Next, let's turn to the construction of the array. No matter how you look at it a switchable loop array is more structurally complex than a switchable wire yagi. On the other hand it is electrically simpler, mostly due to the ease of matching to a coax feed line. The feed point is also closer to the ground, and can be made closer to the shack by suitable selection of which side of the array to feed. Although transmission line losses are small at 7 MHz there is the expense of a long run to be considered.

The antenna boom is assumed to be tower mounted and trussed in much the same way as was done for the wire yagis. The boom is 1 meter longer and is not cluttered with a feed system. The element bottoms can be secured with a similar type of boom (boomlet) lower down the tower, though trussed from the bottom since the tension is upward.

The two corners of each element are more difficult to secure. While a simple tie-down rope can be used it must be run at an angle shallow enough to apply tension to both the lower and upper quarters of each loop, and to precisely position each corner. Symmetry and parallelism are paramount in a switchable array.

For the side containing the feed and switching system it is preferable to use a boomlet as described above. It can be used for the other side of the array as well. It should be both lightweight and rigid.

Consider the design at right. The boomlet is divided into 3 sections with truss ropes tied at each of the 4 edges. The centre third is aluminum tubing and the outer thirds are telescoping lengths of plastic or fibreglass. The aluminum tube and the rope truss ensure rigidity when the elements are tensioned.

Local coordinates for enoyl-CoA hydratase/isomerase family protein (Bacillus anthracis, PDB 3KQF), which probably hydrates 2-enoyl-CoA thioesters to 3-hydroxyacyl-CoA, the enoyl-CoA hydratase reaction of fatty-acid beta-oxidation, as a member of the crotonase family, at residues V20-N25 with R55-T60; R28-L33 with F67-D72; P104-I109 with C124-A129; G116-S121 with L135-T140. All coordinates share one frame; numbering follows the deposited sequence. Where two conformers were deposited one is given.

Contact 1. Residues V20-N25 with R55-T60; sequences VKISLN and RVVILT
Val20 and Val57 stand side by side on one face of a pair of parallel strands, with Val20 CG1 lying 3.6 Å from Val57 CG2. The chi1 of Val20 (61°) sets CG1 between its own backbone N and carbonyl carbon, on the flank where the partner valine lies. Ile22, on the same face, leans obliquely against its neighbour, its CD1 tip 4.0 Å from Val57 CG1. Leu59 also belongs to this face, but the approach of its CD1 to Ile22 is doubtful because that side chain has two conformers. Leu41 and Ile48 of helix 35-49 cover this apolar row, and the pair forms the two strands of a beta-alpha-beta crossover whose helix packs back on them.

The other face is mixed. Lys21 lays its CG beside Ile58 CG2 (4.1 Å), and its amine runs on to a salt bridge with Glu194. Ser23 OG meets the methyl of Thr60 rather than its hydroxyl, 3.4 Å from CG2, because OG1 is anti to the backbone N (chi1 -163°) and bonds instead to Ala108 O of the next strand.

The 4-point tying to a common point, then utilizing a common tie-down rope to a suitable anchor, is similar to that for the diamond vee wire yagi.

The switching and feed system can be mounted on the boomlet as shown at right. The coax can use one of the adjacent truss ropes for support (not shown, so reference the previous drawing).

Other construction details for the boomlet plus switching and feed system, and the tuning procedure, are as earlier described for the switchable wire yagis.

Tower Interaction

By feeding the array at one corner and the use of a common-mode choke in the transmission line there should be negligible interaction with the coax. Horizontally-polarized yagis mounted atop the tower may noticably interact with the 40 meters loop array, but the reverse is typically not a concern. However the tower and cables running along the tower can significantly interact with the vertically-polarized loop array.

How large an interaction we can expect? There is no simple answer since every installation is different. There is not only the resonance of the tower but the tower as loaded by rotatable yagis above the the tower. Even if the antennas are electrically isolated from the tower (e.g. Spiderbeam), the vertically-run feed line, and its capacitive coupling to the tower, can still interact with the loop array.